Home » Books Blog » Pricing Your Book: Don’t Judge a Book by its Price

book and gavelDeciding upon the price of your book may have more impact on your sales and profits than any other marketing decision. Some authors and publishers determine the price by matching competitive prices, multiplying the unit printing costs by eight (a formula created by Dan Poynter), or pricing their book at what “feels right.” These choices may negatively impact your operating income (OI). Instead, base your book’s price on marketing strategy.

Let’s look at the choice of multiplying the unit printing costs by eight. Suppose your unit printing cost is $1.87 (of course, this depends on the quantity printed). Eight times this amount would yield a list price of $14.95. This covers your distributor’s percentage (70%), and even with a promotional budget of $1 per book you could yield $1.61 per sale. At this rate you would need to sell 621 books to generate $1,000 of OI.

However, what if your competition is selling a similar book for only $11.95? If you matched that price and maintained the same cost structure you would only net $ .71 OI per book sold. Consequently, you will have to sell 1,408 books (a 126% increase in sales) to reach $1,000 of OI. A simple chart illustrates these circumstances.

List Price $14.95 $11.95
Distribution @ 70% $10.47 $8.37
Production $1.87 $1.87
Promotion Cost $1.00 $1.00
Total Costs $13.34 $11.24
Operating Income $1.61 $0.71
Books per $1000 of Operating Income 621 1,408

What should you do? There are at least three alternatives that take into consideration your marketing strategy from which you may choose.

Option 1: Price at $11.95 without changing the cost structure. This alternative could be appropriate for those who intend to use the book as an altruistic endeavor, or to establish a foothold in a new market. This could also be the path for the those who choose to sell books in large quantities for corporate buyers.

Option 2: Price at $11.95 and reduce costs. Here, your objective is to lower your expenses to increase OI. For example, you could print a larger quantity, reduce the page count, eliminate expensive graphics, or find a lower-cost print option.

Or, you may decide to sell only through a wholesaler with a 55% discount. Conversely, you might decide to sell directly to special-sales niches, eliminating distribution fees entirely. However, the increased revenue does not necessarily drop to the bottom line since your marketing costs will escalate as will the time necessary to perform the sales function.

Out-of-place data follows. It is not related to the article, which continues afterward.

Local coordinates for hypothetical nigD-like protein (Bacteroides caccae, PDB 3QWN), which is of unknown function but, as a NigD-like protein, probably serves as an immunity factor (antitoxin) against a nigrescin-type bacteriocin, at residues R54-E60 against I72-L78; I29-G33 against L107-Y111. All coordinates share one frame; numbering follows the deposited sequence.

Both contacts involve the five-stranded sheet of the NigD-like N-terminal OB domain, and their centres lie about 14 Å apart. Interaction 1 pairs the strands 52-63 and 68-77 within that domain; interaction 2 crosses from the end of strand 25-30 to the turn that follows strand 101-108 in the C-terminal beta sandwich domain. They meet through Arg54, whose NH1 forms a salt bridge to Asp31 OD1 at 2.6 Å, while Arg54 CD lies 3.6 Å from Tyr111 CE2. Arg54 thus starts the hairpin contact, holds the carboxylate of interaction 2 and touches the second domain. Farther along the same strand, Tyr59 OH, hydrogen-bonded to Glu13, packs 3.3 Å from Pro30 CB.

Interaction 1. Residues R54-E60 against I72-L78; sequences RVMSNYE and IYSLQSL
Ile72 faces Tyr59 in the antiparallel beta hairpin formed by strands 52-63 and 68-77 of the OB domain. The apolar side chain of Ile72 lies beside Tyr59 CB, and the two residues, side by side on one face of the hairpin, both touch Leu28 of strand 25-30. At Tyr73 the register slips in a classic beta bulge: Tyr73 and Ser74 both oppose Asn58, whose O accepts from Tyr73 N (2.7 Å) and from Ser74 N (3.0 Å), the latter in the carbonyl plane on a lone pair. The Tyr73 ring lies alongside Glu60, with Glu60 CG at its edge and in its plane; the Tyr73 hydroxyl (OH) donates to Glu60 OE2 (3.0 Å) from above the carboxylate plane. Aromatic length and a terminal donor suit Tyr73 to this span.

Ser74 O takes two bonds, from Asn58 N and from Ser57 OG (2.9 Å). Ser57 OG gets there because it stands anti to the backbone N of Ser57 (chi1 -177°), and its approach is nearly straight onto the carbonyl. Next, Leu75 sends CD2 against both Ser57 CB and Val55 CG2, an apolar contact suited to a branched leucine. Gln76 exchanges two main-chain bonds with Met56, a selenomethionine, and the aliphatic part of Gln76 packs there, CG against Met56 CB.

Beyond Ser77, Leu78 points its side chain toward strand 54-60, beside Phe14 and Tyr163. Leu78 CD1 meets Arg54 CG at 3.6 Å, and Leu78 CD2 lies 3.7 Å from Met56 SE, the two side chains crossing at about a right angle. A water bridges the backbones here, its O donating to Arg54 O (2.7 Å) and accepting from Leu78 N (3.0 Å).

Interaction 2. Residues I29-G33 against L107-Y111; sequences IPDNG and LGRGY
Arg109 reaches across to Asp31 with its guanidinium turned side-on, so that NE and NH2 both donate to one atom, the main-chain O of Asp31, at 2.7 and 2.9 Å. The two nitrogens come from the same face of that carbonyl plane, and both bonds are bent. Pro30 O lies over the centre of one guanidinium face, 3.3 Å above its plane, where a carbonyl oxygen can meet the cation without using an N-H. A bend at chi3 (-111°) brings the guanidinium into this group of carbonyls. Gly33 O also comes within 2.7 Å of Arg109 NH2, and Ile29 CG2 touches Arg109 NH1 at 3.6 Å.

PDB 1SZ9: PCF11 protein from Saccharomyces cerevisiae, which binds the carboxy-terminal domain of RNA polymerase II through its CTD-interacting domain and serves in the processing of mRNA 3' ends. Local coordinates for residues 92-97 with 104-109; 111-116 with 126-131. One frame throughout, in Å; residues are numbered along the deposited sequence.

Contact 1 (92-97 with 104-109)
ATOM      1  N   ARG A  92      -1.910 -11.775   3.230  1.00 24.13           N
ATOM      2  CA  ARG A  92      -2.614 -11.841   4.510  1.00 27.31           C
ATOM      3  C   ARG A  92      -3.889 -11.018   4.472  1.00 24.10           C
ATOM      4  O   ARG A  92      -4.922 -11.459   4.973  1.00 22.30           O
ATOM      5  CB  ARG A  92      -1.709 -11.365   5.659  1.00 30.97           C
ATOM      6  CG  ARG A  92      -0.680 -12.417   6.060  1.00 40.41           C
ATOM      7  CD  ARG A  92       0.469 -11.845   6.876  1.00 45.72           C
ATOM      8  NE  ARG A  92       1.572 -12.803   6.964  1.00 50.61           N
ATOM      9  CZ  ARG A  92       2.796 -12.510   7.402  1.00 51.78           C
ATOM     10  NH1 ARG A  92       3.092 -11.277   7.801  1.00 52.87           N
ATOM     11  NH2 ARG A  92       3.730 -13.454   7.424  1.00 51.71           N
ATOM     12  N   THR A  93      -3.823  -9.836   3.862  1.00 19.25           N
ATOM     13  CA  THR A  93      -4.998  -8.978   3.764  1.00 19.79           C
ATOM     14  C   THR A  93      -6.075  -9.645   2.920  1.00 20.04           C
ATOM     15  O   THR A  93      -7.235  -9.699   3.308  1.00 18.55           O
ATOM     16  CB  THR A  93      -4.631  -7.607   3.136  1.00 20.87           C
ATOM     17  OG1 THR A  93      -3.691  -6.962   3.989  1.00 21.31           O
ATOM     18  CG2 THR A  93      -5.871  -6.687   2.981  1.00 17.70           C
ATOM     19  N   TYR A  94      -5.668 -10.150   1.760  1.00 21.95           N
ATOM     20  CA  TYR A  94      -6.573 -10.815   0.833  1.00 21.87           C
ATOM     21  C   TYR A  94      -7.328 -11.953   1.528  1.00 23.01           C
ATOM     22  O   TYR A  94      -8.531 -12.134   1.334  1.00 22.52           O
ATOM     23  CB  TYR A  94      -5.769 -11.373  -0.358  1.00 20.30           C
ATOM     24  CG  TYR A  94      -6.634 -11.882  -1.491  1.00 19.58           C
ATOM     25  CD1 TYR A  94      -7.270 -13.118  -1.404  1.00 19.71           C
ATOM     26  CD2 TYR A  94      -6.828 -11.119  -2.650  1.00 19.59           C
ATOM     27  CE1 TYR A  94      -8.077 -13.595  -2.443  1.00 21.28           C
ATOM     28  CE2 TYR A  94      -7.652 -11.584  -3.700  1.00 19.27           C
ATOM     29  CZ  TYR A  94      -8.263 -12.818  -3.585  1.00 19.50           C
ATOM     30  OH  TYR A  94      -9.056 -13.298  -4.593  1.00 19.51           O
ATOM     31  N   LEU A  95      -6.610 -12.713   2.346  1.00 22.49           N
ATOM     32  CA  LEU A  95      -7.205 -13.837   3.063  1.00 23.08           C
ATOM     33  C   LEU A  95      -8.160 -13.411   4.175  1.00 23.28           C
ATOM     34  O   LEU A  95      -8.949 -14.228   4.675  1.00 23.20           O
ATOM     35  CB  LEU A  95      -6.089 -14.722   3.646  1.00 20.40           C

If you set your price at $11.95 and reduce some of your costs, you could make more operating income by selling fewer books:

List Price $11.95
Distribution @ 55% $6.57
Production $1.25
Promotion cost $1.50
Total costs $9.32
Operating Income $2.63
Books per $1000 of operating Income 381

Option 3: Price at 14.95. You might decide to go with the higher price and implement all the cost-saving actions stated above. At first glance, this appears to be the strategy that will pour the most money into your coffers. But, if you provide a premium-priced book that is seemingly identical to that offered by competition, most people will opt for the lower-priced one.

All is not lost because you can still apply creative marketing strategy. Eliminate side-by-side price comparisons by selling directly to non-retail buyers in corporations and associations. Here the buyers do not have ready access to competitive titles, and will view yours only in relation to how well it helps them solve their problems.

You can maintain a higher price while reducing the cost to the buyer by offering discounts or implementing other pricing strategies:

  • Discounts. Consider cash discounts to reward buyers who pay their bills promptly (2/10, net 30) or quantity discounts to those who purchase in large volumes (such as in special-sales markets).
  • Promotional pricing. Offering a money-back guarantee is one example of promotional pricing, as is seasonal pricing when you provide a discount for purchases made during periods of slow sales. Bundling is another example. And a reduced price “for this event only” illustrates special-event pricing.

These alternatives demonstrate that pricing is more intricate then simply multiplying your printing costs or mimicking your competition. Different printing quantities yield varying costs for the identical book and different distribution strategies result in dissimilar operating incomes. The answer to your pricing dilemma lies in your ability and willingness to apply strategic thinking to your marketing efforts. Choose the option that best suits your skills, markets, objectives and the time you have available to implement your plans.


Brian Jud is the Executive Director of the Association of Publishers for Special Sales and author of How to Make Real Money Selling Books and Beyond the Bookstore.